Policy Paper 30
 

A Policy in its Infancy: The case for strengthening and re-thinking EU action on childhood

Childhood: a great European cause? One can already imagine the Eurosceptics’ scorn for the petty obsessions of Brussels, or the scandalous violation of people’s private lives.

|   24/10/2007             |   Eulalia Rubio             |   Labour and social affairs
Policy Paper

Childhood: a great European cause? One can already imagine the Eurosceptics’ scorn for the petty obsessions of Brussels, or the scandalous violation of people’s private lives.



And yet, as Eulalia Rubio explains in this study, this is not simply Brussels’s latest folly. Child poverty, health and welfare; their homes and schools: these issues have been dealt with by various European programmes for years already, as part of a resolutely modern transformation of social policy.



European action in the social field has historically been linked to the single market programme and to labour policy. However, there has been a gradual movement – similar to that at national level – towards action which respond to new social needs, such as exclusion, demographic change and the increasing heterogeneity of family structures. Children are unfortunately the victims of flawed traditional systems of social protection, and of new needs which lack responses. As in many areas, the progress of European integration makes new intervention a possibility where national measures – insofar as they exist – are not sufficient. It is therefore unsurprising that people look to Europe when the issue of children comes up. Yet we are a long way from a satisfactory situation: European action is fragmented, limited in ambition, and often views support to children as simply a means to achieve other aims seen as nobler.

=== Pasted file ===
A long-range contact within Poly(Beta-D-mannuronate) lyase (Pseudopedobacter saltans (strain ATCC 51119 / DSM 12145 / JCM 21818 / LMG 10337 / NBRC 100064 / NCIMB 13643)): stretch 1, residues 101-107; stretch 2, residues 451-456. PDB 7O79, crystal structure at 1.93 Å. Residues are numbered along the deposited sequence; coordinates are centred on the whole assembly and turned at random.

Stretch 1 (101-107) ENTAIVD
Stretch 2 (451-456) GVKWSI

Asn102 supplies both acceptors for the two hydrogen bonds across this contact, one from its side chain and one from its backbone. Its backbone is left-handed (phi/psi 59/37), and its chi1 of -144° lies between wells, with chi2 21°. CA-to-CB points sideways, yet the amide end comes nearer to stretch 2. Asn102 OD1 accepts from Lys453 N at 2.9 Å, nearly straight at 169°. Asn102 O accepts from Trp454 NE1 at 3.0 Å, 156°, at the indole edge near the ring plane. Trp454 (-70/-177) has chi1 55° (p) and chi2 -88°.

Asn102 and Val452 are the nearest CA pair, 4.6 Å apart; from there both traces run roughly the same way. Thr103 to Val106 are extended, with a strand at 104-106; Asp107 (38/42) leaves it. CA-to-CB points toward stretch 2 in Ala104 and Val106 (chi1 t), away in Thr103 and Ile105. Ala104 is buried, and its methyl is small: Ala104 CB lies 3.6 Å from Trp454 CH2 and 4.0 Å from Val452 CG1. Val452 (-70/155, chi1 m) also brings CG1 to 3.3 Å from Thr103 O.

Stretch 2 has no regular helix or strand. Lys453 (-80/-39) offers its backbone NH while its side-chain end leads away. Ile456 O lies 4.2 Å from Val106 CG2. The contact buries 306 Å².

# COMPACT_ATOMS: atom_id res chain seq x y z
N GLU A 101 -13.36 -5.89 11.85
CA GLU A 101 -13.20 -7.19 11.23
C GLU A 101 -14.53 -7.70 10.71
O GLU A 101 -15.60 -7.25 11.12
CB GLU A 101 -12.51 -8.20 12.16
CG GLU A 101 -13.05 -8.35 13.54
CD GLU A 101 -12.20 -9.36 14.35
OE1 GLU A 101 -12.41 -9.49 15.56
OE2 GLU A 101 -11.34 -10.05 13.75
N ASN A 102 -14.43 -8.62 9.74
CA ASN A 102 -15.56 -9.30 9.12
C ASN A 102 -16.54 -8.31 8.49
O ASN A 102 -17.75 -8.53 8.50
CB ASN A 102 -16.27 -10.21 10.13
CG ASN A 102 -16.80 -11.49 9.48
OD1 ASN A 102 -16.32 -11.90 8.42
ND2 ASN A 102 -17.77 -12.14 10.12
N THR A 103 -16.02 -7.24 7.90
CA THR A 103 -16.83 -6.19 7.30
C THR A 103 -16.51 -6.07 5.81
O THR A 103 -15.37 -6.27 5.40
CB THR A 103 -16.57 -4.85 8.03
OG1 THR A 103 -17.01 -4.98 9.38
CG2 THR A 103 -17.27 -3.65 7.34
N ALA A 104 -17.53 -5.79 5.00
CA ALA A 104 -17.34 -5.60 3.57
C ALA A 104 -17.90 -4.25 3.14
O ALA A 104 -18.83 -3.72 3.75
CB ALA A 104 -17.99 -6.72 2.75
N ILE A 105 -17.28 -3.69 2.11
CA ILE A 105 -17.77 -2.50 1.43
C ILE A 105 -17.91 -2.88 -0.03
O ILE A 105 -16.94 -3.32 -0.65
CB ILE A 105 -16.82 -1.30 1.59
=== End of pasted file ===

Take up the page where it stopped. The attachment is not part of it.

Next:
Avoiding the trap of partisan bias, Eulalia Rubio sketches an overview of the subject and discusses the arguments for and against European action in this domain. In conclusion, she suggests that we proceed by practical steps, not only to improve what exists already, but – above all – to clear the path to a genuine European childhood policy: a policy more efficient, more coherent and with fully legitimate foundations.



We come away with the conviction that this policy area is anything but minor, and could even give a helping hand to a European social policy too often condemned to a second class role.